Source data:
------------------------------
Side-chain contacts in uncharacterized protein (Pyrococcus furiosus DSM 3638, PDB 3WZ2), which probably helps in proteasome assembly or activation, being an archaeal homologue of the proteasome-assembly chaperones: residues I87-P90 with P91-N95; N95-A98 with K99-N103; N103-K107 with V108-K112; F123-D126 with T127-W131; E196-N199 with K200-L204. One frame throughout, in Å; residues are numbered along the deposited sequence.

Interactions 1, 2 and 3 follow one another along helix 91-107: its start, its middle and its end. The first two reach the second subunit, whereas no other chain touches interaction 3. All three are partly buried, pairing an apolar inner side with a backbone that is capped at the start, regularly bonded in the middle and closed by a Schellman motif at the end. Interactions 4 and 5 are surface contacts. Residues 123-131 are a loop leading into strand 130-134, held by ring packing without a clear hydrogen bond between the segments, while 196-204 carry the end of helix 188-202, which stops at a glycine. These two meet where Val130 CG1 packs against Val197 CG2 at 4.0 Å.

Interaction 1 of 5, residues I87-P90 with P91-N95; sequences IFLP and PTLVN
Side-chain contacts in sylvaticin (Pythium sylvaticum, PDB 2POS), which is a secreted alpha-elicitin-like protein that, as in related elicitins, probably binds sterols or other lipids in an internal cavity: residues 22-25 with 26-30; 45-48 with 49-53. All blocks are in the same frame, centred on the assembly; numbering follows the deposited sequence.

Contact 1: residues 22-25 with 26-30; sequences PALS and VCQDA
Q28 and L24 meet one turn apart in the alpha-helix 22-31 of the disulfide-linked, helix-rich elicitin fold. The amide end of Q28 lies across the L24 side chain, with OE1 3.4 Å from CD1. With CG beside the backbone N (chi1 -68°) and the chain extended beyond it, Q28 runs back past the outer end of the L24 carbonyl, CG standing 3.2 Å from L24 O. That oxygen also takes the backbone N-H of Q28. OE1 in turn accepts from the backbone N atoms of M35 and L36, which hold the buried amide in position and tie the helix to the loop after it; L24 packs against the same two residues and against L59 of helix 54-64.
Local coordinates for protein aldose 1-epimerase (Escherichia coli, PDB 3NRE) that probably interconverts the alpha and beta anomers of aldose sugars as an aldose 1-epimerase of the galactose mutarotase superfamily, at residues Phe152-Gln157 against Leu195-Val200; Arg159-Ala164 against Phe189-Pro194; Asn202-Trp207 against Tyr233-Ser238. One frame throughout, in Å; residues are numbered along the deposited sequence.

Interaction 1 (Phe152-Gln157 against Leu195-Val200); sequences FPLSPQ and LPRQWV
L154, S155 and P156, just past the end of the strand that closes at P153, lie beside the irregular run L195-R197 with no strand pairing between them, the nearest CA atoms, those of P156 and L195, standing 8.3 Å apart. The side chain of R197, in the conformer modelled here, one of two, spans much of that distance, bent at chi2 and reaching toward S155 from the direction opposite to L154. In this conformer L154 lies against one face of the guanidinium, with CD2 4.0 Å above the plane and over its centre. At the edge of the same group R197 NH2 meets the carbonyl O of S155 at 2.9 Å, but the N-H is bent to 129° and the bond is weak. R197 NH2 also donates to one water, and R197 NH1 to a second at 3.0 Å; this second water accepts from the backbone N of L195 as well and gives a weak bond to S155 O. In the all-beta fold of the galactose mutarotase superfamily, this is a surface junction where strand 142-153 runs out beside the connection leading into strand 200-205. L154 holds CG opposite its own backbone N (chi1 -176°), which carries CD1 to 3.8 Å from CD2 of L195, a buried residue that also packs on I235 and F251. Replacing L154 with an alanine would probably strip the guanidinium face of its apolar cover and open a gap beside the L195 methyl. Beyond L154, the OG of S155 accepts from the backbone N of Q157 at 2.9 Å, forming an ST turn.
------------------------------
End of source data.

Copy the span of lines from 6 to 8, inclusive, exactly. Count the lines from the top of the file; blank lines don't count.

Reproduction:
Q28 and L24 meet one turn apart in the alpha-helix 22-31 of the disulfide-linked, helix-rich elicitin fold. The amide end of Q28 lies across the L24 side chain, with OE1 3.4 Å from CD1. With CG beside the backbone N (chi1 -68°) and the chain extended beyond it, Q28 runs back past the outer end of the L24 carbonyl, CG standing 3.2 Å from L24 O. That oxygen also takes the backbone N-H of Q28. OE1 in turn accepts from the backbone N atoms of M35 and L36, which hold the buried amide in position and tie the helix to the loop after it; L24 packs against the same two residues and against L59 of helix 54-64.
Local coordinates for protein aldose 1-epimerase (Escherichia coli, PDB 3NRE) that probably interconverts the alpha and beta anomers of aldose sugars as an aldose 1-epimerase of the galactose mutarotase superfamily, at residues Phe152-Gln157 against Leu195-Val200; Arg159-Ala164 against Phe189-Pro194; Asn202-Trp207 against Tyr233-Ser238. One frame throughout, in Å; residues are numbered along the deposited sequence.

Interaction 1 (Phe152-Gln157 against Leu195-Val200); sequences FPLSPQ and LPRQWV